Posted on November 5, 2012 by mazecontroller
Available at RPGNow.com
Protagonists cut off from the real world. Men and women forced into violence to survive. Agents of powers that skulk in shadow. Are they spies or vampires? Both types of characters share a startling amount of similarities. The two genres seem tailor made for each other. Ken Hite brings them together in his newest RPG, Night’s Black Agents. But be aware, it’s not vampire spies. It’s spies vs. vampires.While playing vampires in RPGs has been extremely popular over the past 20 years or so, this one is about putting stakes in hearts and walking away while the bloodsucker burns in the sun.
The PDF is full color and laid out in a very modern style. The game includes several sidebar callouts explaining why certain rules work certain ways as well as giving examples of what happened during playtesting. The tone is intelligent yet conversational. The game is not afraid to cite influences in the text. The books ends with a discussion of sources that range from the literary to the cinematic to other games that inspired the design beyond the GUMSHOE rules. Popping in some of the DVDs recommended is a great way for players to be inspired for their characters.
The game casts the PCs as Jason Bourne style spies who stumble upon a vampire conspiracy. The PCs are expected to punch their way up the latter to the dread undead lords who rule and bring them down. It uses the investigative GUMSHOE rules set but mixes in much more options for action scenes. It also offers several rules tweaks to get the espionage feel the group wants. The spy genre is a broad definition but the game offers rules for groups that want a James Bond, Jack Bauer or Jason Bourne feel.
The game also offers a wide toolbox on how to build the campaign’s vampires. Vampires are also a very broad category. Part of the investigative element of GUMSHOE works well in figuring out which bits of folklore are true and which bits are false. Vampire games require a set of rules for the bad guys to work under and the campaign does a great job examining the pros and cons of powers and limits. The game also offers help in building up a vampire conspiracy that goes from street level thugs, through multinational corporations all the way up to the vampire lord’s crypt. There are example conspiracies in the book that act as excellent jump offs or quick adversaries in addition to fully playable bad guys on their own.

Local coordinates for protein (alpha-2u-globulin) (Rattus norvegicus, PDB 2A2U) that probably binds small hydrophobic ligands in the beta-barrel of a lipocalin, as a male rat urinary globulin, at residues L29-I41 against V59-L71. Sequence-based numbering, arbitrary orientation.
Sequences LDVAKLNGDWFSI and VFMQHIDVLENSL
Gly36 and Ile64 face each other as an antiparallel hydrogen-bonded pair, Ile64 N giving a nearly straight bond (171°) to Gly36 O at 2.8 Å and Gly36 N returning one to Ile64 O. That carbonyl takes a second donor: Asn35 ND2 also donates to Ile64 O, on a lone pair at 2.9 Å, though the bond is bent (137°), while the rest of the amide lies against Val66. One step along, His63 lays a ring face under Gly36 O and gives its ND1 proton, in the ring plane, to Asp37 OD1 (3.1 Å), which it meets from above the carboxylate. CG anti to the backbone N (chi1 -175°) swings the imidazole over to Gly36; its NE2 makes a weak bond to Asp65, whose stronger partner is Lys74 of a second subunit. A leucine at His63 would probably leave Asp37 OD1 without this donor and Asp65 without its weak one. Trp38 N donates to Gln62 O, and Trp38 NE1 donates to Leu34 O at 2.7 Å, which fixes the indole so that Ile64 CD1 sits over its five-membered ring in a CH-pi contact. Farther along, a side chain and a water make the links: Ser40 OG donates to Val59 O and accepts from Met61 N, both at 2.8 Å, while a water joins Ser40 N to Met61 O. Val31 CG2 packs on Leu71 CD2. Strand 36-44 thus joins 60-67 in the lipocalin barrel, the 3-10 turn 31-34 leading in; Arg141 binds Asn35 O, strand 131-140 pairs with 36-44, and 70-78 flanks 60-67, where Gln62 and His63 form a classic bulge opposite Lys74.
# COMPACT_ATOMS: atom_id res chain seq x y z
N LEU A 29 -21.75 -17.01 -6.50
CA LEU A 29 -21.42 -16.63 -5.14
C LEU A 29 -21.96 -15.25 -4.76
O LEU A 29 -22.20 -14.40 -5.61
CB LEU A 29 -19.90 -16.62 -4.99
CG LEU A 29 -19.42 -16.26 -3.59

By comparison, the spy side of things comes off less useful. It’s a daunting thing to wade into the mass of agencies, private contractors and shady individuals and pare it down to something that fits in the core book. Most of the information can be had in a few minutes on Wikipedia. The book’s default setting of the european intelligence underground makes things exotic. It also means the GM should look to do a bit of legwork if they want plots grounded in the real world. Some games won’t care about the difference between the Russian Mafia and the Italian Mafia, but those that do will want to prep with some outside sources. This side of the book is merely good, not great.
The art also is an area of relative weakness. Pelgrane has a history of putting out gorgeous books and Night’s Black Agents has a fantastic layout and several art pieces that fit the mood perfectly. But the art is inconsistent, especially when it comes to depictions of the monsters the agents find themselves battling. Pelgrane’s no slouch in the monster department. There are several pieces in the Trail of Cthulhu line that are perfect, brooding and unsettling. The monster pieces here are too often brightly lit when they should be swallowed by shadow. The art featuring agents and their methods fares much better.
Every version of the GUMSHOE rules improves on the last and Night’s Black Agents is no exception. The thriller rules turn one of the weaknesses of the system into a strength. Short combats and quick, brutal outcomes are a staple of spy thrillers. But now the agents have many more options ranging from spends that allow them to go whenever they want to stunts that refresh pools if the player takes the time to talk up how awesome a gadget is. The skill list is flavorful and adds bonuses for each general skill hitting a certain level instead of a select few. GUMSHOE is proving to be a surprisingly robust platform for different versions of the game. Each version is similar enough for people to grasp the basics but the genre modifications work splendidly. There’s even a section that talks about using other games for modifications, like running spies vs. Cthulhu or adapting the powers from Mutant City Blues for actual super spies.
Bottom Line: Night’s Black Agents could easily be played as a straight up spy game. The vampires are delicious, blood red frosting on the cake.
Review by Rob Wieland